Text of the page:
And I would like to make one point in particular here, because Serbia is under monitoring; if you hold three early elections within four years, then you weaken the system of democracy, the voting system and the parliamentary system. You obviously don't want parliamentarians to learn the skills that are necessary to succeed in a parliament. That is something that has to be made clear, that you must have greater regularity in the entire system. That is why we have proposed - as we did in North Macedonia and last year in Bosnia - that we hold a post-electoral seminar. I think that would be helpful for all sides, and would bring an end to violence on the streets. People will be able to discuss things in a consensual fashion and work on the issues concertedly. Hopefully this will be effective in elections to come.

I think that would be one of the important things. Thank you.


Greece, EPP/CD, President of the Assembly


Thank you, Mr Stefan SCHENNACH.

In the debate I call first now Mr Frank SCHWABE, President of the Socialists, Democrats and Greens Group on behalf of his party.

Mister SCHWABE, you have 3 minutes.


Germany, SOC, Spokesperson for the group


Dear Mister President,

I didn't have the opportunity until now: so, congratulations from here, Mister President.

And I really want to use the opportunity to thank Mr Tiny KOX.

As someone who has a very clear position in the spectrum in the Netherlands, is located quite on the left - I would think so, maybe others in the Netherlands have other ideas - with clear ideas, I think you really represent this Parliamentary Assembly from the middle. You were the one who led the Assembly in recent years with your wisdom, your knowledge, and with a kind of balance as well. When it was difficult you always tried to organise unity in this organisation.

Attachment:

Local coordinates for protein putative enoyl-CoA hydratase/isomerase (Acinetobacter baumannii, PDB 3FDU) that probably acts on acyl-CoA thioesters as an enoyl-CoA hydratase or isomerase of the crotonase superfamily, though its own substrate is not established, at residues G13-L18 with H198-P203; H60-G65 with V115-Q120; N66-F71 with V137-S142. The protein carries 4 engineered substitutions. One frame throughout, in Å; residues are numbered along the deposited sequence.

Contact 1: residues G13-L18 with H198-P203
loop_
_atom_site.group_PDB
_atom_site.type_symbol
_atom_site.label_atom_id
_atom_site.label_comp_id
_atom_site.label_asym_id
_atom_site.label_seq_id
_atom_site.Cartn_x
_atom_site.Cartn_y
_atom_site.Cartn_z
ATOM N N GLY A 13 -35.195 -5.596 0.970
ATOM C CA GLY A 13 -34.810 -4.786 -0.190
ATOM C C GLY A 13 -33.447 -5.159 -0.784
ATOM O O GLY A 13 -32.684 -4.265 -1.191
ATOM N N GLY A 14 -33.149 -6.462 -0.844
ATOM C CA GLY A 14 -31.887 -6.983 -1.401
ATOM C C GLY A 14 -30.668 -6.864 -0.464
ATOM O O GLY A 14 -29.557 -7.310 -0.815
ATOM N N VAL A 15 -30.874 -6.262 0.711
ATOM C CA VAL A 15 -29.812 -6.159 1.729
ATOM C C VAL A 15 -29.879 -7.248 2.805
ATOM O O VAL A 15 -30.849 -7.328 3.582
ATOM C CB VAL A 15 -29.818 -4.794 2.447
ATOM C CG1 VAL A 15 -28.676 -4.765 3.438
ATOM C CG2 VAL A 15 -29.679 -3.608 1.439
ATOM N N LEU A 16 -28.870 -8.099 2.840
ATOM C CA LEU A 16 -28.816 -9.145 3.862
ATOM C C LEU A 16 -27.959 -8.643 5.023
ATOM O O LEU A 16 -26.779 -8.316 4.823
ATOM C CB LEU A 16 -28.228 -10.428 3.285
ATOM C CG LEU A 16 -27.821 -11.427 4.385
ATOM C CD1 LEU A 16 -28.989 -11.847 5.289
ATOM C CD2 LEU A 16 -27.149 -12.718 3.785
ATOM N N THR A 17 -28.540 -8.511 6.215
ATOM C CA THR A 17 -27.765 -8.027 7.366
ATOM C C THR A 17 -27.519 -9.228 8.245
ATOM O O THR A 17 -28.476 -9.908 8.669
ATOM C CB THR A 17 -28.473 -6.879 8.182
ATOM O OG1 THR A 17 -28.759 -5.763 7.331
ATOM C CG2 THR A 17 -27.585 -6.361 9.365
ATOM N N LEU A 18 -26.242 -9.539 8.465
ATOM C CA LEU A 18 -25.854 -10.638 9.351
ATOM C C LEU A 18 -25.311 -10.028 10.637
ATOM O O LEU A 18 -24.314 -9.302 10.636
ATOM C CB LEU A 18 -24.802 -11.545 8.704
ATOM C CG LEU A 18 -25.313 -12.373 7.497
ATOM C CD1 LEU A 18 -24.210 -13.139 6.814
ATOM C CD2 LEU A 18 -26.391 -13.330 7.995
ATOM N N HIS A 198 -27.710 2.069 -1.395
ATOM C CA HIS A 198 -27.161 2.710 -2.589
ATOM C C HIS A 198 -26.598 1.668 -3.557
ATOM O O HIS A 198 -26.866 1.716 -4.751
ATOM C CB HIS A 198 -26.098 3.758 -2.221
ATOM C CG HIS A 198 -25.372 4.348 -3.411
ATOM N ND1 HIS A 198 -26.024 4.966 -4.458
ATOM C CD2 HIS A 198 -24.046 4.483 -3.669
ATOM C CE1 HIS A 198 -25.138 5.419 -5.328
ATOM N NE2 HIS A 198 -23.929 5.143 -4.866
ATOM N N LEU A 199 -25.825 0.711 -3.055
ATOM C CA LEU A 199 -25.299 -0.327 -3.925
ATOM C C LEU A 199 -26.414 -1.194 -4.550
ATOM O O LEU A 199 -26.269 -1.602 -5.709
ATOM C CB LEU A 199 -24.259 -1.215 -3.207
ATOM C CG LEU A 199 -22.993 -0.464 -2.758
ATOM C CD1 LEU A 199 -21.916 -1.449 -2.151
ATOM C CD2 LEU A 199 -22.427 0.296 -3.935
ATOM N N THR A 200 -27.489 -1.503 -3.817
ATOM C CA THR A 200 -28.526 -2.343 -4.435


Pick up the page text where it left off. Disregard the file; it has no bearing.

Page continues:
I think it could not be much more important than in the situation of the Russian aggression towards Ukraine. Maybe some of our colleagues didn't expect it, that it was you in the end who could unify this Assembly behind a very clear position, with a unanimous decision at the end, which made very clear to the Committee of Ministers that they had no other choice than to follow this idea, this advice from us. I think you played a very important role.

Another thing was the Reykjavík Summit.

As I mentioned in our group already, where I was a guest before, it was Mr Michele NICOLETTI, our former chair of the group and the former President of the Assembly, who had the idea of such a summit. But at the end, I think it makes a lot of sense that we fulfilled this under your presidency.

So I really want to thank you, in the name of our Socialists, Democrats and Greens Group, very much for the work you did.

So on the one hand we have to say thank you.

On the other hand it is a very sad day because, as you mentioned before already, we lose some very important members in in this Parliamentarian Assembly.